“It’s been something that’s been in my mind, to set myself up to the next thing always, because what you are doing very rarely lasts forever—especially in the National Football League,” he continued. “If you’re not preparing for your future, then you’re doing yourself a disservice. So I was always preparing for the next thing.”

There was a time when Mr. Barber had contemplated acting as his next thing. “I did it a couple of times in Off Off Broadway, and it was very challenging,” he said. “My next step may be in business or politics.”

In the meantime, he said he looks forward to learning from his new mentors, including NBC Universal C.E.O. Jeff Zucker, Today co-host Matt Lauer and HBO sports commentator Bob Costas.

“I think Tiki’s a natural star, a great performer on the field,” Mr. Zucker said. “I think he’ll be a great performer off the field for us.”

Close to Chew: Dionne Warwick, Ashford and Simpson Honor Harlem School of the Arts

On Monday, March 12, a cadre of African-American power-brokers gathered at the Supper Club on West 47th Street, including Monica Azare, a senior vice president at Verizon, actress Tamara Tunie of Law & Order: SVU and Isisara Bey, vice president of corporate affairs for Sony Music. The occasion, a fund-raiser for Harlem’s much-lauded School of the Arts, honored alumnus Ray Chew, the boyishly handsome musical director of Showtime at the Apollo.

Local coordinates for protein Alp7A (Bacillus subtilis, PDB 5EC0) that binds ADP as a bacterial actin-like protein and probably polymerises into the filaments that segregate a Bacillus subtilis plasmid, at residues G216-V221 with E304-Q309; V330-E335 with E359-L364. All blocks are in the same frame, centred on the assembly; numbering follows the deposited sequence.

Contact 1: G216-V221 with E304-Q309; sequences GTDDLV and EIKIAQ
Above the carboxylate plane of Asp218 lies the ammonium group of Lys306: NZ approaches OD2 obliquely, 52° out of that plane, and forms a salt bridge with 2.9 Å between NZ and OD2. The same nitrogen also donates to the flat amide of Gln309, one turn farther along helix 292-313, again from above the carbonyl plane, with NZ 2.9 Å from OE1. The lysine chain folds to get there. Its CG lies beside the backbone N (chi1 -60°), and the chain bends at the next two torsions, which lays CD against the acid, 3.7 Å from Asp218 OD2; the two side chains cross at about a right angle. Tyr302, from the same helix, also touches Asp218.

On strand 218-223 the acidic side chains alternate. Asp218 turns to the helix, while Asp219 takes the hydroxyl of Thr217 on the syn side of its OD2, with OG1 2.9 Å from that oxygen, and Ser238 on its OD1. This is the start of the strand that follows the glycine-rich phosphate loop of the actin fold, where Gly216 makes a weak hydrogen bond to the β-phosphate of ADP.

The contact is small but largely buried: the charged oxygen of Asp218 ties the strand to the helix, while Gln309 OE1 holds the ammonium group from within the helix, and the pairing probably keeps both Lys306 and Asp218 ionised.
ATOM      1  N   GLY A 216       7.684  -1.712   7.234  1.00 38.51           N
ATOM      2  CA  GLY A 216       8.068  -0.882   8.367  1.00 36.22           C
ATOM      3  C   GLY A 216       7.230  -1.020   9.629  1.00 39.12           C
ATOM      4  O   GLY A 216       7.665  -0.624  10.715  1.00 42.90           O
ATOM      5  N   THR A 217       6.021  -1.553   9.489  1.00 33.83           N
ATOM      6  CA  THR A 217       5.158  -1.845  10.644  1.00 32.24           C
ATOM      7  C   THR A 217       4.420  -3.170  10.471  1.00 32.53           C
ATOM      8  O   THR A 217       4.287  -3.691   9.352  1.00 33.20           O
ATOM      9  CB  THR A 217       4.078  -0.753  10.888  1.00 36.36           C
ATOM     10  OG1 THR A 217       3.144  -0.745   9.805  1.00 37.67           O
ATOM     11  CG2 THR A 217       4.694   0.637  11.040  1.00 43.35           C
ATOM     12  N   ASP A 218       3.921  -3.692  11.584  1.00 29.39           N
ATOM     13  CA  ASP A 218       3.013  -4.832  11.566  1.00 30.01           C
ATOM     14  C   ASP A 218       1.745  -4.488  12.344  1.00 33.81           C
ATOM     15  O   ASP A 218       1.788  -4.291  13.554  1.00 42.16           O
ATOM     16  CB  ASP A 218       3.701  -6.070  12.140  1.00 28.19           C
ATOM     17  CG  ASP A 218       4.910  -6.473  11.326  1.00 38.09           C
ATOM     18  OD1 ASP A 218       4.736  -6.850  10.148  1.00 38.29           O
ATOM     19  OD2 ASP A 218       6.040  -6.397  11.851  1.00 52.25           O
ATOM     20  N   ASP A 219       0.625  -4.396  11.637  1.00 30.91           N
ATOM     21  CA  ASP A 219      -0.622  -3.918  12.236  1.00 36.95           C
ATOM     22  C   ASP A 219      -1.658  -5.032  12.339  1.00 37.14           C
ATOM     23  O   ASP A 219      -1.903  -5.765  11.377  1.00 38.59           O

Sporting a freshly shaved scalp and dressed in a custom-made navy suit by Ruben’s London, Mr. Chew mingled in the crowded lobby before dinner. Near the bar, the lithe and elegant Ms. Tunie was holding court. A neighbor of the art school, she waxed poetic about its power to inculcate the younger generation with a sense of “how critical art is to human development.” The Transom, however, was more interested in the fitted black blazer that was accentuating her tiny waist. Whose was it, we asked? “I don’t know,” Ms. Tunie said, “But since I bought, it’s mine.” Amen to that!

The evening was M.C.’d by Harry Smith, anchor of CBS’s Early Show, who commenced the festivities by making kissy-faces at featured performers Dionne Warwick, the singer and Psychic Friend, and her fellow R&B legends, husband-and-wife songwriting team Nicholas Ashford (wearing an ill-advised set of glittery black trousers) and Valerie Simpson.